Reports of fungal keratitis in poultry are few. Reis (1940) (10,11) described lesions involving much of the anterior segment in birds 2 to 5 weeks of age which were reproducible by dropping a suspension of Aspergillus fumigatus onto a deeply scarified cornea. Subsequent reports of outbreaks of Aspergillus describe the development of a caseous pellet under the nictitating membrane in up to 10% of chicks in a flock, often at around a week of age. Itakura et al. (1972), reporting on natural cases, showed that infection was related to the environment of the birds; morbidity coincided with the introduction of chip litter.(10) Likewise, Beckman showed corneal lesions caused by excessive ammonia fumes may permit fungal colonization in chickens.(1) In humans, the species in which mycotic keratitis is best described, damage to the corneal surface is most commonly caused by surgery and extended contact lens wear.(16)

Fungal lesions arising in the cornea may extend to involve the anterior segment, but rarely progress into the posterior part of the eye; in contrast, endophthalmitis, associated with fungal respiratory disease, typically affects the retina and vitreous, but the cornea remains unaffected. Interestingly, corneal infections are almost always unilateral.

In all previous reported cases of fungal keratitis in chickens, the isolated agent has been Aspergillus fumigatus which makes this outbreak unique. Scedosporium apiospermum (and its teleomorph, or sexual stage, Pseudallescheria boydii) is a filamentous fungus of widespread distribution, recently described as one of the clinically significant emerging mycoses.(17) It has, however, a long history, being first recognized in human otitis in the late 19th century, and in the mycetoma known as madura foot in the early 20th. Taxonomy has been confused, but the present designation is S. apiospermum for the asexual state and P.boydii for the sexual.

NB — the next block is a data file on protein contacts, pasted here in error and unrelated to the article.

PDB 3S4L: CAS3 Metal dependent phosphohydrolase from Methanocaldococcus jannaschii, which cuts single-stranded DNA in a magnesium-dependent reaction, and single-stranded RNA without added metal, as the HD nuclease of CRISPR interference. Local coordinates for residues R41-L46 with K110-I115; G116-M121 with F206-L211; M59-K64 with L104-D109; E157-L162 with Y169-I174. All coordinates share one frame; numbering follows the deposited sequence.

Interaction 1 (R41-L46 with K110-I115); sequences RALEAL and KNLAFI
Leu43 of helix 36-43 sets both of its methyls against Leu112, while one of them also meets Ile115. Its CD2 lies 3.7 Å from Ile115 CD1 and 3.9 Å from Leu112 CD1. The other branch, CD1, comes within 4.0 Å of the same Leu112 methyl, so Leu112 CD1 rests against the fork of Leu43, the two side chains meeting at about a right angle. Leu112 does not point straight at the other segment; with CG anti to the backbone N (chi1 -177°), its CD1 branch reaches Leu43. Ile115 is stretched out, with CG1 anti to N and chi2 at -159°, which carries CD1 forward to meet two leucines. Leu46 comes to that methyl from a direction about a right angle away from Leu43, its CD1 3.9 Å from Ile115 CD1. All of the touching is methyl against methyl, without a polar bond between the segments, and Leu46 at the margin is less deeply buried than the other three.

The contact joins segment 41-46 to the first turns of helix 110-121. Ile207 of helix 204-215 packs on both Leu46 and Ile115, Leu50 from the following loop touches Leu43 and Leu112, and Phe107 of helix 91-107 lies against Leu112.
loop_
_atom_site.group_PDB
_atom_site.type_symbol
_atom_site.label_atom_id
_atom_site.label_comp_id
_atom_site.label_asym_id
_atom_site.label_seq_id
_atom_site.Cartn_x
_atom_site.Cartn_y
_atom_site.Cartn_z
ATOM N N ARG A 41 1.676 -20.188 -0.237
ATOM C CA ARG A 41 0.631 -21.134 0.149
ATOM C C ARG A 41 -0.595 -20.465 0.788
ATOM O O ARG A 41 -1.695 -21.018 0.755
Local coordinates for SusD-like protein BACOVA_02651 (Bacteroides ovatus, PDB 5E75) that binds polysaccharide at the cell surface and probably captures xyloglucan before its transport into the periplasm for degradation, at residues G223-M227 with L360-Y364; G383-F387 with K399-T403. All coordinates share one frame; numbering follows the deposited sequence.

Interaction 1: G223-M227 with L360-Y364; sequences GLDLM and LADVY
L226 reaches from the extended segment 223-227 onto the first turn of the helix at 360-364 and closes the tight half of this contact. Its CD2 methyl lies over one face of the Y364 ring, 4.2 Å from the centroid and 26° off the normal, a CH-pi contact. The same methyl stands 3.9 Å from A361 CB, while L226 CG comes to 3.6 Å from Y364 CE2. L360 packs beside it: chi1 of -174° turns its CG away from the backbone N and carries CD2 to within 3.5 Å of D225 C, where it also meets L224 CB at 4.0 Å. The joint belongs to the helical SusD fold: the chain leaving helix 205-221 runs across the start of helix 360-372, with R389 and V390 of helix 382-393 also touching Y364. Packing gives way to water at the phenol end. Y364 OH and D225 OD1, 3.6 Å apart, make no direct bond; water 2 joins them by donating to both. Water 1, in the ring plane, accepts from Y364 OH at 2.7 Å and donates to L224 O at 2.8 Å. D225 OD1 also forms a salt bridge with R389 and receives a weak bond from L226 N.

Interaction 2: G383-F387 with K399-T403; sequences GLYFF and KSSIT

S. apiospermum is best known for its association with near drowning events and subsequent pneumonia and disseminated disease.(5,17) Its tolerance to cold, low oxygen tension and high salinity make it a survivor in polluted environments and recovery of the species from unpolluted environments is rare.(5) Cytological and histological distinction from Aspergillus sp is difficult. The two genera are closely related and share antigenic epitopes in formalin fixed tissues.(17)

Corneal infections have been reported in humans and are associated with a guarded prognosis for sight because of the resistance of this fungus to commonly used therapeutic agents.(16) To date no other species has been reported with this infection in the cornea or ocular tissues, but the increasing rate of environmental detection of S. apiospermum suggests that infection may become more common in domestic species and poultry as it has in humans.


JPC Diagnosis:  


1. Eye: Keratitis, ulcerative, granulomatous and heterophilic, diffuse, severe with ulcerative conjunctivitis and fungal hyphae.
2. Eye, iris: Anterior uveitis, heterophilic and lymphoplasmacytic, diffuse, marked with anterior synechia.
3. Eye, lens: Cataract.


Conference Comment:  

Conference attendees reviewed the histologic anatomy of the avian eye, to include the 10 layers of the retina. Unlike the mammalian eye, in many species of birds, the cartilaginous sclera ossifies with age and there are bony ossicles at the corneal-scleral junction. Consequently, care should be taken to decalcify avian eye specimens to prevent damage to the microtome when sectioning occurs. Another difference between the avian and mammalian eye is that the avian eye has a specialized pigmented and vascular structure that projects from the retina into the vitreous humor known as the pecten.(14) The function of the pecten is thought to provide nutrients to the avascular retina.